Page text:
Search Images Maps Play YouTube News Gmail Drive More »
Sign in
Screen reader users: click this link for accessible mode. Accessible mode has the same essential features but works better with your reader.

Patents

  1. Advanced Patent Search
Publication numberUS3933206 A
Publication typeGrant
Application numberUS 05/501,602
Publication dateJan 20, 1976
Filing dateAug 29, 1974
Priority dateAug 29, 1974
Publication number05501602, 501602, US 3933206 A, US 3933206A, US-A-3933206, US3933206 A, US3933206A
InventorsJames E. Burke
Original AssigneeVca Corporation
Export CitationBiBTeX, EndNote, RefMan
External Links: USPTO, USPTO Assignment, Espacenet
Heat-responsive aerosol valve
US 3933206 A
Abstract
A heat-responsive valve construction for use with pressurized containers such as aerosol cans and the like, comprising an annular mounting cup in which there is contained an apertured sealing gasket and also a rigid washer engaged with the gasket. Passing through the cup, gasket and washer is an axially shiftable valve stem having an axial bore in its outer end and having lateral or side orifices intermediate its ends, which communicate with the bore. The outer end of the valve stem also has a plurality of heat-sensing arms extending radially and then axially from the end of the stem in spaced relation thereto, said arms being engaged with the top of the mounting cup. A connector ring joins the ends of the arms where they engage the cup. The other end portion of the valve stem carries a compression spring which is engaged with the rigid washer in the cup and also with an abutment on the stem. The spring applies pressure to the washer, which in turn presses the sealing gasket against the underside of the top wall of the cup. Spring pressure is thus exerted through the stem on the heat-responsive arms, and maintains these in engagement with the top surface of the cup. Under conditions of excessive heat, the arms weaken and yield, being aided by the action of the coil spring, and the latter thereupon shifts the valve stem to move the side orifices thereof completely through the sealing gasket whereby they communicate with the interior of the container to enable discharge of the pressurized liquid therein through the bore of the stem.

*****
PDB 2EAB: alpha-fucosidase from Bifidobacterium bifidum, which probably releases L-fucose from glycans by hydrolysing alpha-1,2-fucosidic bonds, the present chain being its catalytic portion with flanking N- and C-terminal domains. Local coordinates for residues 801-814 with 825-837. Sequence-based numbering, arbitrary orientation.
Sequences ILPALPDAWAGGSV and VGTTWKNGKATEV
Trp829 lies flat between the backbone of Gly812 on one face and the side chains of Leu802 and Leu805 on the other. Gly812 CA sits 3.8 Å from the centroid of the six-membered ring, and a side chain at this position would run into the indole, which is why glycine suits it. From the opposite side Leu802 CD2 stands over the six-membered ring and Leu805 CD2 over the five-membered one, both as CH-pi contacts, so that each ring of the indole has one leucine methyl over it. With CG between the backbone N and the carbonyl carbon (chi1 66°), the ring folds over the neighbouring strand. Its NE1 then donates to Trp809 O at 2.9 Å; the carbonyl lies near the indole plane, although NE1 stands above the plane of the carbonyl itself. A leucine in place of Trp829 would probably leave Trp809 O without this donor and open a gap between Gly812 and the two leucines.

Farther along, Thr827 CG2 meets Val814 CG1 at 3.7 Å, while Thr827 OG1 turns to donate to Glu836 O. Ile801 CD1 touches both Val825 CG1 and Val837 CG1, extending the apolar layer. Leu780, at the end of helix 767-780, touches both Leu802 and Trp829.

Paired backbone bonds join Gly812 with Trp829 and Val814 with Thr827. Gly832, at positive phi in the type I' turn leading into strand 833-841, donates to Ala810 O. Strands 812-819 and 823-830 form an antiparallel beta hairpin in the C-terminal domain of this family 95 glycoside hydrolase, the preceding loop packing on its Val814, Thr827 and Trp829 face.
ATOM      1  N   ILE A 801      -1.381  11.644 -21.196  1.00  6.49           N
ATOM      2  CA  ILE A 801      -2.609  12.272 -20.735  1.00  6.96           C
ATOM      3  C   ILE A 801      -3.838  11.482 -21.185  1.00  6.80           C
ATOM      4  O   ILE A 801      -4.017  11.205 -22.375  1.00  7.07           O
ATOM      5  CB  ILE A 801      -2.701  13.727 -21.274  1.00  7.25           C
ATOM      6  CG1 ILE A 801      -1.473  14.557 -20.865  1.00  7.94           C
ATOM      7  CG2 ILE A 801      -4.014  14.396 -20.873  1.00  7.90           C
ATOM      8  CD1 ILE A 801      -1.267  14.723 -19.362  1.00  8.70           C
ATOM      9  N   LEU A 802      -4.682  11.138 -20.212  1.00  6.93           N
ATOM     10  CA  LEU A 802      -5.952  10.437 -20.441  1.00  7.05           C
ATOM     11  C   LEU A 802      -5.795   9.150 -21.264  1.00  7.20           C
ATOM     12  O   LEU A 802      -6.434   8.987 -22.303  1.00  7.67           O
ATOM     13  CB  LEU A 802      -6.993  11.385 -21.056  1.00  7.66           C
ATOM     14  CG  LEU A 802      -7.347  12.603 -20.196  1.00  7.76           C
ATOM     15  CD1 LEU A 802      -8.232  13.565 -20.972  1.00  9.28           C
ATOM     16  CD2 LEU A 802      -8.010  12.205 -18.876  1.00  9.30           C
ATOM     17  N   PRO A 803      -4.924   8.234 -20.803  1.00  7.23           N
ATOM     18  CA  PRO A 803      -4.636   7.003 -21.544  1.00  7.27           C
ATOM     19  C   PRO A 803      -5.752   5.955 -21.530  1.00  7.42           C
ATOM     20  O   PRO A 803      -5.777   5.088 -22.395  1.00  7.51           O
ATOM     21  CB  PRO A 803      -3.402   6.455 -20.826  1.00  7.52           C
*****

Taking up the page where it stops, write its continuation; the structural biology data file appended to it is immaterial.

Images(2)
Previous page
Next page
Claims(10)
I claim:
1. A heat-responsive valve construction for pressurized containers, comprising in combination:
a. a mounting member adapted for securement to the open end of a container for pressurized liquid, said member having a through passage;
b. a resilient sealing gasket secured against the mounting member, said gasket having an opening through it which is aligned with the passage of the member;
c. a rigid washer disposed adjacent the sealing gasket so as to back up the same and having an opening aligned with that of the gasket and mounting member;
d. a valve stem extending through said mounting member, sealing gasket and rigid washer and projecting from both sides of the mounting member, said valve stem having a bore in one end communicating with side orifices disposed intermediate its ends;
e. normally rigid heat-responsive means adjoining the said one end of the valve stem and engaged with the mounting member, said means positioning the side orifices of the stem at that side of the sealing gasket which faces the mounting member and yielding structurally in response to excessive heat; and
f. spring means carried by the valve stem at the other end thereof and engaging the rigid washer for maintaining said heat-responsive means under continual stress and for biasing the valve stem in a direction to shift the side orifices thereof entirely through the sealing gasket.
2. The invention as set forth in claim 1, wherein:
a. the mounting member comprises an inverted cup having an apertured top wall,
b. said sealing gasket engaging the underside of the top wall of the cup,
c. said heat-responsive means engaging the upper side of the top wall of the mounting cup.